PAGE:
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Meditation to Overcome Fear

Fear is a natural part of creativity. Every creative I know battles against fear on a regular, if not daily, basis. While fear isn’t something we’ll ever completely rid ourselves of, I believe that we can overcome fear, in the sense that we can take away fear’s power to direct or completely control our lives. There are many tools you can use to help yourself do this, but today, we’re talking about using meditation to overcome fear.

Meditation: A personal history

Until a few years ago, I saw meditation as a very “hippie” thing to do. Not that there’s anything wrong with “hippie” things, but it definitely was not my style at the time. Then I read a book that I saw making the rounds in both my personal and professional circles (not to mention hitting #1 on the New York Times Bestseller List): 10% Happier, by Dan Harris. Going into it, I wasn’t sure what exactly the book was, but it came highly recommended, so I dove in. 

When I realized the book was about meditation, there was probably an eyebrow raise, and possibly even an eyeroll. But once I finished, it was pretty clear to me that there was something to this meditation thing. And as a person who has a deep commitment to self-improvement, creativity, and building a happy life, I decided I needed to give it a try.

Today, meditation is an important part of my daily life. It benefits me personally and professionally in multiple ways, but one of the most profound is that it helps me overcome fear.

How meditation helps you overcome fear

In the majority of situations, fear is an emotion that originates with your thoughts—whether conscious or not. And even if fear doesn’t start with your thoughts, thoughts can make fear much, much worse.

Fear and your thoughts

Let’s say you have a visceral, fearful reaction to public speaking. That inkling of fear might come on so quickly and so naturally that it’s impossible to “prevent.” Your heart starts racing and your palms start sweating, and it’s out of your control. But from there, your mind takes off with fearful thoughts:

“What if I completely forget everything I was going to say?”
“What if no one listens to me?”
“I might trip and fall on my way to the microphone.”

These thoughts, left unchecked, provide kindling to your spark of fear, and cause it to grow into a wildfire you can’t control.

If this happens often enough, your brain will start programming itself to jump from 0 to 10 on the fear scale very quickly, skipping any conscious thought and just feeling the fear smack you in the face. You’ll start to see those thoughts as objectively true, rather than possibilities (e.g. “I am definitely going to forget everything I was going to say”). 

Meditation and your thoughts

Meditation is a way to stop this cycle of fear → thoughts → fear. It allows you to pause, step back, observe your thoughts, and move on from them, without letting them affect you negatively. When done effectively, meditation can help you discern truth from lies (or untrue thoughts our brain has practiced thinking).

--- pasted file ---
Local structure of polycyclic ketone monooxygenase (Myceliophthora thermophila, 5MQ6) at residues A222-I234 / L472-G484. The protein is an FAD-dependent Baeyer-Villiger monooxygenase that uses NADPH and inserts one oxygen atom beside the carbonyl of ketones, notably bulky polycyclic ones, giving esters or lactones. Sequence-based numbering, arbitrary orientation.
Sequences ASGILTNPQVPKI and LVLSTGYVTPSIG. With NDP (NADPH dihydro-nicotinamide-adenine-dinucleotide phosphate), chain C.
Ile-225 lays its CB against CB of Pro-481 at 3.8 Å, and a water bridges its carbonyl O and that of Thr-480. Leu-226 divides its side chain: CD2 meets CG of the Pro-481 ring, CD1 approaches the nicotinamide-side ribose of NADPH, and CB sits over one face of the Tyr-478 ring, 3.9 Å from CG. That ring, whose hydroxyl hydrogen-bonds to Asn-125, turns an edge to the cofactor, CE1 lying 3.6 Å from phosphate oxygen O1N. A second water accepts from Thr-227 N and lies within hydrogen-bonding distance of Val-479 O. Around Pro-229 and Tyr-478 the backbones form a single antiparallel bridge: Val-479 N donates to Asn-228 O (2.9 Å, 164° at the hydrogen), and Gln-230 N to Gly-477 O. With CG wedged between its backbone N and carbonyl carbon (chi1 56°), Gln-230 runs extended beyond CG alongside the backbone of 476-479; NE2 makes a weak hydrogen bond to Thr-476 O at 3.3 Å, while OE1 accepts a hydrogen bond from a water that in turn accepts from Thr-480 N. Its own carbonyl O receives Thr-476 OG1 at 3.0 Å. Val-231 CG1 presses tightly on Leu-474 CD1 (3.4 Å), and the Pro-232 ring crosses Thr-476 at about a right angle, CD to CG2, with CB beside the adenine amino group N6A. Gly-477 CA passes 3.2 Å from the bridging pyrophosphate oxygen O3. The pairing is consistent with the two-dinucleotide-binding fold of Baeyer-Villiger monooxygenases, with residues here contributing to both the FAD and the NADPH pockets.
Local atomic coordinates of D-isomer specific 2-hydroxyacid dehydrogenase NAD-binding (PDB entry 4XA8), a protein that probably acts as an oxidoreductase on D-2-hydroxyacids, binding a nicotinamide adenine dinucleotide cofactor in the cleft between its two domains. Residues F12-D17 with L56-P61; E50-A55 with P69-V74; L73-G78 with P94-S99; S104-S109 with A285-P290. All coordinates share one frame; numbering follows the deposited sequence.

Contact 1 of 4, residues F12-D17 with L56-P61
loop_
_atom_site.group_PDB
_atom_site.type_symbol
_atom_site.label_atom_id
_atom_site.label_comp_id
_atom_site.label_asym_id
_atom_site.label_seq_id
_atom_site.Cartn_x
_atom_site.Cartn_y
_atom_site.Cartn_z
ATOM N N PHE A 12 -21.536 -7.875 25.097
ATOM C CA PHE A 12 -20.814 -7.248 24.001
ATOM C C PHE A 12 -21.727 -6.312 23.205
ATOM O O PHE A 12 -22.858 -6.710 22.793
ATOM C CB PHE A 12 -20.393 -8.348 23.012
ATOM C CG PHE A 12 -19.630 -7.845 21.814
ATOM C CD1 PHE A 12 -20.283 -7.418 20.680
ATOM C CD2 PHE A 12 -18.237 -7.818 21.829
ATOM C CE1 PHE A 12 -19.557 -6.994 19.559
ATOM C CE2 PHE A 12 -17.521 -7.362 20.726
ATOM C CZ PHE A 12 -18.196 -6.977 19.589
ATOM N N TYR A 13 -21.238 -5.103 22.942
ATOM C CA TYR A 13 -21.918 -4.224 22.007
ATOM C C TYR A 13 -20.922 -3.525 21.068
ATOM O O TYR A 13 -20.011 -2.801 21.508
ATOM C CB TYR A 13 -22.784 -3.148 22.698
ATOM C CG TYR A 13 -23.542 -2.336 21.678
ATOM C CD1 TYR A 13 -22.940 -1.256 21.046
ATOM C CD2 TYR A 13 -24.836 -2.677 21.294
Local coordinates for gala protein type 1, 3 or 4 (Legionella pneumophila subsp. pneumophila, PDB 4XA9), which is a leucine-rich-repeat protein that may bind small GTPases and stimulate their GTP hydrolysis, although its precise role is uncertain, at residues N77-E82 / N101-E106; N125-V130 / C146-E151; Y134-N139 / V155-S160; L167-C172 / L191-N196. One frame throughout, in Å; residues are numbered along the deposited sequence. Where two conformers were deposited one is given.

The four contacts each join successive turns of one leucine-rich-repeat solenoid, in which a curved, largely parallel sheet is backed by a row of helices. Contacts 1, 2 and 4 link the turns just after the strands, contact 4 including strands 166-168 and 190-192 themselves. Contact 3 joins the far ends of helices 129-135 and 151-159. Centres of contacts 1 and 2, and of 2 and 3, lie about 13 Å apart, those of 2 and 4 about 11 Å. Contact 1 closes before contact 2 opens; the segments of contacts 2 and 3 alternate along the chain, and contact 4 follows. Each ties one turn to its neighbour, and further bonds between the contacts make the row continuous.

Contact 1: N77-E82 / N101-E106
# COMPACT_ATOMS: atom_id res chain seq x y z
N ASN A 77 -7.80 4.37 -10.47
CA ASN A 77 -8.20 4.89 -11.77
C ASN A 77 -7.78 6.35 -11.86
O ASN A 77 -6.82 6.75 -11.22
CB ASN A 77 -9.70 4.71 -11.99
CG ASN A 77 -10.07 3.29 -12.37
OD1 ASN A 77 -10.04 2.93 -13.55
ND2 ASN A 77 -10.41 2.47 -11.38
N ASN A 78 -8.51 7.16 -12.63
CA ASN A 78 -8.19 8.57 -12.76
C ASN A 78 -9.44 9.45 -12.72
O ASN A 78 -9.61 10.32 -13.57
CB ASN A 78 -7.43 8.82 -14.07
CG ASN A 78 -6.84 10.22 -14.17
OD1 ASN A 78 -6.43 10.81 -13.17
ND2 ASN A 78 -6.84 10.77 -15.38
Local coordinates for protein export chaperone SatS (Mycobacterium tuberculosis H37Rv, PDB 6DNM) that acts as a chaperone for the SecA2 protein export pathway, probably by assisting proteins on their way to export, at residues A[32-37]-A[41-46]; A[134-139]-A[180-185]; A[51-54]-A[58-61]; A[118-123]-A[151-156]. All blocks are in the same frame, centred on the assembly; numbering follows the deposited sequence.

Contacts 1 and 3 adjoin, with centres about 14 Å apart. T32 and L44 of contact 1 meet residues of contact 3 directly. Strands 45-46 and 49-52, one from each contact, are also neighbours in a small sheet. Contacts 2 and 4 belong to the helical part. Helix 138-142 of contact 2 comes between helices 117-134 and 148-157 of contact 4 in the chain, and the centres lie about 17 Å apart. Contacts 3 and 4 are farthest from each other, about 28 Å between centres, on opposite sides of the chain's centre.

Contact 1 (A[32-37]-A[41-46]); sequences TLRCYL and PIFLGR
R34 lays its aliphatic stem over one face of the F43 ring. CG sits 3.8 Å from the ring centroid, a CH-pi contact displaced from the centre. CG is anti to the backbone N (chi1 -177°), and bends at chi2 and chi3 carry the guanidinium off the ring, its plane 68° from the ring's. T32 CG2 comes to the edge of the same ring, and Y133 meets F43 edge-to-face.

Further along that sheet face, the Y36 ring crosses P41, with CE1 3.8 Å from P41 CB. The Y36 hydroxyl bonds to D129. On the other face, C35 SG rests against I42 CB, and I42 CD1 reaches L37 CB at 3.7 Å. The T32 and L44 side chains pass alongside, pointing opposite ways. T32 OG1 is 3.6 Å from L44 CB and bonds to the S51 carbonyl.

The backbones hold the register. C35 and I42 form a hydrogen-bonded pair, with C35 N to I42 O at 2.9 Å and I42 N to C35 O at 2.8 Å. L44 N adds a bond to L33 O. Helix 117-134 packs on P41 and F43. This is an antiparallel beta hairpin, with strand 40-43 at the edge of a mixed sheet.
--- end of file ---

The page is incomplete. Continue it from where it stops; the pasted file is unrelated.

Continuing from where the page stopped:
Meditation also helps you become aware of the sensations in your body, so you can identify where the fear is and what it feels like, instead of feeling a nebulous, underlying fear that you can’t get a handle on.

These two aspects of meditation help you separate the visceral reaction from your thoughts, and gain control over both. You become the thinker of thoughts, rather than a servant to them.

Meditation and fear

Since fear is caused or exacerbated by your thoughts, and meditation can help you gain control over your thoughts, it follows that meditation can be an effective tool when it comes to helping you overcome fear. Specifically:

Meditation pulls you into the present. 

Fear is all about the future: what might happen. Pulling yourself back into the present can help you break the cycle of fear and get into the “now.” As you become aware of your physical body, your surroundings, and your thoughts, you see that there is no fear in the present. You’re better equipped to recognize that fear for what it is—useless to you in the here and now—and to release it.

Meditation doesn’t require you to ignore the fear. 

What would you say to try to help a child who is afraid of monsters in their closet? Probably things like:

“Monsters aren’t real.”
“There’s nothing in your closet.”
“Don’t be afraid.”

While statements like these are well-intentioned, they aren’t always effective in helping a child truly overcome their fear—and similar statements don’t work well for adults either.

If you tell yourself your fear isn’t real, you’re taking away your opportunity to overcome it. If you tell yourself you “shouldn’t” be afraid, you’re inviting shame into your life. Trying to talk yourself out of it will likely result in more confusing thoughts whirling around in your head. In other words, ignoring the fear, or ignoring the fact that you feel fearful, isn’t going to help you.